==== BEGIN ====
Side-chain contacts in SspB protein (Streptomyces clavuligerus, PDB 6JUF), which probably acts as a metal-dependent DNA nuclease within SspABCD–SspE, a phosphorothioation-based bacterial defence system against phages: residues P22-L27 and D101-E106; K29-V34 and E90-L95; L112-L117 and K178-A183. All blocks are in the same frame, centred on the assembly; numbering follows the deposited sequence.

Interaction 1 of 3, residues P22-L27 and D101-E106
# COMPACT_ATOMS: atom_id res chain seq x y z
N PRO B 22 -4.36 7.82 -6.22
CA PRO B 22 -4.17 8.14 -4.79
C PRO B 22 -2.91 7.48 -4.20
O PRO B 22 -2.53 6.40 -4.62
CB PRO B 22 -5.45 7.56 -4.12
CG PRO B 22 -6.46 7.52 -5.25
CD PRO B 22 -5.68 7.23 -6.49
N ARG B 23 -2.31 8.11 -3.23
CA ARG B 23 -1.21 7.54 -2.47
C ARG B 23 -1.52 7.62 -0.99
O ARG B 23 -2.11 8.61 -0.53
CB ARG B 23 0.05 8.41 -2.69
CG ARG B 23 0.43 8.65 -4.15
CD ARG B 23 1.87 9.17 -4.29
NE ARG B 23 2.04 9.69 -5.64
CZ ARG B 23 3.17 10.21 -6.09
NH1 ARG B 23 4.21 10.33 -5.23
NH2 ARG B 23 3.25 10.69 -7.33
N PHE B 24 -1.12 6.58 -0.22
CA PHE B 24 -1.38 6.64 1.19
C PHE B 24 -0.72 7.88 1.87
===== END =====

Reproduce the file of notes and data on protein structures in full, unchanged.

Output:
Side-chain contacts in SspB protein (Streptomyces clavuligerus, PDB 6JUF), which probably acts as a metal-dependent DNA nuclease within SspABCD–SspE, a phosphorothioation-based bacterial defence system against phages: residues P22-L27 and D101-E106; K29-V34 and E90-L95; L112-L117 and K178-A183. All blocks are in the same frame, centred on the assembly; numbering follows the deposited sequence.

Interaction 1 of 3, residues P22-L27 and D101-E106
# COMPACT_ATOMS: atom_id res chain seq x y z
N PRO B 22 -4.36 7.82 -6.22
CA PRO B 22 -4.17 8.14 -4.79
C PRO B 22 -2.91 7.48 -4.20
O PRO B 22 -2.53 6.40 -4.62
CB PRO B 22 -5.45 7.56 -4.12
CG PRO B 22 -6.46 7.52 -5.25
CD PRO B 22 -5.68 7.23 -6.49
N ARG B 23 -2.31 8.11 -3.23
CA ARG B 23 -1.21 7.54 -2.47
C ARG B 23 -1.52 7.62 -0.99
O ARG B 23 -2.11 8.61 -0.53
CB ARG B 23 0.05 8.41 -2.69
CG ARG B 23 0.43 8.65 -4.15
CD ARG B 23 1.87 9.17 -4.29
NE ARG B 23 2.04 9.69 -5.64
CZ ARG B 23 3.17 10.21 -6.09
NH1 ARG B 23 4.21 10.33 -5.23
NH2 ARG B 23 3.25 10.69 -7.33
N PHE B 24 -1.12 6.58 -0.22
CA PHE B 24 -1.38 6.64 1.19
C PHE B 24 -0.72 7.88 1.87